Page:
No roars at Augusta as Masters to be played without fans

That means all three majors in this year of COVID-19 will not have fans, and the silence figures to be most deafening at Augusta National in November.

Published : Aug 12, 2020 21:16 IST

Tiger Woods at the Augusta Masters last year.
Tiger Woods at the Augusta Masters last year.

Tiger Woods at the Augusta Masters last year.

The Masters, known as much for the roars as the raw beauty of Augusta National, will be on mute this year. The club decided Wednesday there will be no spectators.

That means all three majors in this year of COVID-19 will not have fans, and the silence figures to be most deafening at Augusta National when the Masters is played November 12-15.

From Amen Corner all the way through the back nine, players can often figure out what’s happening with others just by listening. That will be missing this year, along with the azalea and dogwood blooms from having to move it from April.


"Ultimately, we determined that the potential risks of welcoming patrons and guests to our grounds in November are simply too significant to overcome,” club chairman Fred Ridley said.

Known in some circles as the cathedral of golf, Augusta National now will sound like one.

Ridley said the health of everyone involved with the tournament during the COVID-19 pandemic was paramount in rescheduling the Masters from April and deciding whether it could have spectators, even a limited gallery.

"The guests who come to Augusta each spring from around the world are a key component to making the tournament so special,” he said. “Augusta National has the responsibility, however, to understand and accept the challenges associated with this virus and take the necessary precautions to conduct all aspects of the tournament in a safe manner.


"We look forward to the day when we can welcome all of our patrons back, hopefully in April 2021.”

Golf is coming off its first major without fans last week at the PGA Championship. The U.S. Open, moved from June to Sept. 17-20 because of the pandemic, previously announced it won’t have spectators at Winged Foot.

The British Open announced in April it would be canceled this year.

The lack of noise was noticeable at Harding Park last week for the PGA Championship in San Francisco, especially when Collin Morikawa hit driver to 7 feet on the 16th hole for an eagle that sent him to his first major championship. There were a few media, mainly the broadcast crew, along with a few volunteers and support staff.


But a shot that memorable was greeted with mostly silence.

"This is the one time I really wish there were crowds right there,” Morikawa said with a laugh.

The Masters, though, is different.

Built on a former nursery, the back nine descends steeply toward Rae’s Creek and Amen Corner before making a steady climb toward the clubhouse. Pockets of roars come from everywhere.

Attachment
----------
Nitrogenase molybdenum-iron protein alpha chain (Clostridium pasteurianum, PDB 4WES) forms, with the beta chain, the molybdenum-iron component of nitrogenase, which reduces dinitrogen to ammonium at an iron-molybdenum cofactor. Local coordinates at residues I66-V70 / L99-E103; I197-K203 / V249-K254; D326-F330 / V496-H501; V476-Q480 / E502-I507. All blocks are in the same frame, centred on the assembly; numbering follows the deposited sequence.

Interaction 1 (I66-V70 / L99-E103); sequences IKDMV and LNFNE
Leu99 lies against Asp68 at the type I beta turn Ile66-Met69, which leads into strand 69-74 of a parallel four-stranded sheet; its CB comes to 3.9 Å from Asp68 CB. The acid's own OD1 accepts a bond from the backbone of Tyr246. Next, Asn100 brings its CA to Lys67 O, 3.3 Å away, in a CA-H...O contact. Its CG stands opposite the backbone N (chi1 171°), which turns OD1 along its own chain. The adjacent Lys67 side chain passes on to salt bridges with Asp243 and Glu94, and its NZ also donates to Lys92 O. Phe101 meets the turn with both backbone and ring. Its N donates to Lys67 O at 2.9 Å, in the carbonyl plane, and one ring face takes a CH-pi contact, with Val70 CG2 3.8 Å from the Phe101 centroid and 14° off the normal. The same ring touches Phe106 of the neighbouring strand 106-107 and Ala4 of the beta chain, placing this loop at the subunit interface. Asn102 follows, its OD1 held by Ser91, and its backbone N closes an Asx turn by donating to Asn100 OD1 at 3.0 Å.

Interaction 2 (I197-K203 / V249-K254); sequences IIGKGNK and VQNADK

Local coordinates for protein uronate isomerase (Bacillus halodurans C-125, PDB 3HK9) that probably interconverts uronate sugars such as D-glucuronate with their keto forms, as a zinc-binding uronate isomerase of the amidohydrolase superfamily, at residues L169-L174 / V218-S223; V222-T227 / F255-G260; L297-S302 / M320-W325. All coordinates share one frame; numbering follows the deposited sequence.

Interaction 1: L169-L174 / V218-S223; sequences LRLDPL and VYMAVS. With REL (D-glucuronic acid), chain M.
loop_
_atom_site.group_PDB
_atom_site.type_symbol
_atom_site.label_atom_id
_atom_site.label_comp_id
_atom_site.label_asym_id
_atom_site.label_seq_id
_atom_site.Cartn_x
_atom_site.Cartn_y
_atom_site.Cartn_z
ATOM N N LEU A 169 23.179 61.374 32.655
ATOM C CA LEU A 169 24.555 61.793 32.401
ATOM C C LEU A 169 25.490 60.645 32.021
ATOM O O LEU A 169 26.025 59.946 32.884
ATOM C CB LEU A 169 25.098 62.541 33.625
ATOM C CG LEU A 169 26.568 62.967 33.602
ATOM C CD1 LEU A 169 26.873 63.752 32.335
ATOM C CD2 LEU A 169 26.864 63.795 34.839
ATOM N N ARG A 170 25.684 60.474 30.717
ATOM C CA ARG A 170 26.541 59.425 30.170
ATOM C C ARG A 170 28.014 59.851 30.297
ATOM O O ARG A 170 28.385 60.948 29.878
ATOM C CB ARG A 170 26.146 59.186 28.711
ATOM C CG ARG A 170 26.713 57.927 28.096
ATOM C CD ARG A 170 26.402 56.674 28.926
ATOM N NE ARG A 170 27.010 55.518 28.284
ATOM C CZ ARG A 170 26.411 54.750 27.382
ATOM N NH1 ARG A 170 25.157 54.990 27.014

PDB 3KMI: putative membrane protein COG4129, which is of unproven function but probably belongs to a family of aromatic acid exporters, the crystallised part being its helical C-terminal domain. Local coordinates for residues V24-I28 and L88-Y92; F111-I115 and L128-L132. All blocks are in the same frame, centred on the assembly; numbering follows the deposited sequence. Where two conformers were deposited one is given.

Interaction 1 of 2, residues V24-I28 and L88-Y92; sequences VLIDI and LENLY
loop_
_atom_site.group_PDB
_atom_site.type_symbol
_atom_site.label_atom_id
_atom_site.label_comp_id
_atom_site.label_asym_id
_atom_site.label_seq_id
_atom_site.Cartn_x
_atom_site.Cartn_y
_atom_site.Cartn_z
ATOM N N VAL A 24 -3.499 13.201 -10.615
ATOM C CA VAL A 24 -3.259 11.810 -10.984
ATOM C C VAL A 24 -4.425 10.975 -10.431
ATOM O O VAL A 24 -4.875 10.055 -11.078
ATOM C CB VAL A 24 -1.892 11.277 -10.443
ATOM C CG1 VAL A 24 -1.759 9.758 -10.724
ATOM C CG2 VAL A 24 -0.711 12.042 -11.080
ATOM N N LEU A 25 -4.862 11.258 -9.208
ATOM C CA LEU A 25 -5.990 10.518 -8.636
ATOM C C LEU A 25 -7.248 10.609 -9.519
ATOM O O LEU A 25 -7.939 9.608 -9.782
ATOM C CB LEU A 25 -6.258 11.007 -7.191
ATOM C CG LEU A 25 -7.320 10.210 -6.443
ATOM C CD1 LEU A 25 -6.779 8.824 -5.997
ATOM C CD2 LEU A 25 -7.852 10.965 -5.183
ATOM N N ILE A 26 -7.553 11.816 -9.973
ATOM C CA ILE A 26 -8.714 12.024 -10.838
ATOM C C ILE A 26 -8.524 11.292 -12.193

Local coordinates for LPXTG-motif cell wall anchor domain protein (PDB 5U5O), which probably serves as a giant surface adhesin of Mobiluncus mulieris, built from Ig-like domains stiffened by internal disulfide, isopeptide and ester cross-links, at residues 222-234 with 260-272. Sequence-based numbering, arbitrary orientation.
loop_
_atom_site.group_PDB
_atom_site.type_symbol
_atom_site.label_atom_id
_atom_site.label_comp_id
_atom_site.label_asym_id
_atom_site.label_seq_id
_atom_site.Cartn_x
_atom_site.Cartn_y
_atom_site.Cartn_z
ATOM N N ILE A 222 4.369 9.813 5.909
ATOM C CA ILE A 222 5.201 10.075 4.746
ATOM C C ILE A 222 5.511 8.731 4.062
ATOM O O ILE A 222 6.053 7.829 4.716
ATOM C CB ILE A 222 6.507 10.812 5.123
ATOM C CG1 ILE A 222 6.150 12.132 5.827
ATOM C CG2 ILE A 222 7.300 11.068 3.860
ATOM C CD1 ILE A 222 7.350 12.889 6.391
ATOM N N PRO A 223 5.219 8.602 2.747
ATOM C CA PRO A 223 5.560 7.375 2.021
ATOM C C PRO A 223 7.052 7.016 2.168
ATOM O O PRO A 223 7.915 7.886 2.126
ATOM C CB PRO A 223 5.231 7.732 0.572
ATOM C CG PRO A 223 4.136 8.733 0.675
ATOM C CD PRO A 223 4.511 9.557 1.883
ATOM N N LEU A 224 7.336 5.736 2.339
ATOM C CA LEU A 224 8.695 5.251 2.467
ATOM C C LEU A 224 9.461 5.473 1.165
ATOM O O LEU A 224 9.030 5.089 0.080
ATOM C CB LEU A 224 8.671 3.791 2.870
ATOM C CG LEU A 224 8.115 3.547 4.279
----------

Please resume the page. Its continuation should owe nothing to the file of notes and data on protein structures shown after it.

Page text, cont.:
Tiger Woods leaned on them when he won his fifth green jacket last year, studying every white scoreboard so that he would understand who was where and what a cheer might mean.


“When I got down to 13, I got a chance to look at the board and see where everyone stood,” Woods said last year in an interview the GolfTV. “I’m like, ‘OK, the next board I see is not until 15, because there’s no board on 14.’ So I get a good understanding, see where they all are, look at what holes they’re on in case I hear any roars who that might be.

“Obviously, there’s significance to certain roars,” he said. “But I want to know what players are in what position so after I played 14 and headed to 15, I have a pretty good understanding of what’s going on.”

The roars carried Jack Nicklaus to his astounding 30 on the back nine when he rallied to win his sixth Masters in 1986.

The fabled “Arnie’s Army” began with a group of soldiers from nearby Fort Gordon in the late 1950s, but it grew to include practically every patron on the grounds. Palmer felt as though he knew them all as they cheered him to four victories.


Woods was making a charge in 2011 when two reporters waiting to cross the eighth fairway heard a roar that rattled the pines. What happened? A marshal said Woods had just hit his approach, and it was clear what the noise meant - an eagle that momentarily tied him for the lead.

A few minutes later, a roar from Amen Corner. And then another from behind the 13th green. And another from the second green. That was from all the scoreboards being changed to show Woods tied for the lead.

That’s what will be missing in November.

Sign in to unlock all user benefits
  • Get notified on top games and events
  • Save stories to read later
  • Access to comment on every story
  • Sign up / manage to our newsletters with a single click
  • Get notified by email for early bird access to discounts & offers to our products
Sign in


Comments have to be in English, and in full sentences. They cannot be abusive or personal. Please abide to our community guidelines for posting your comment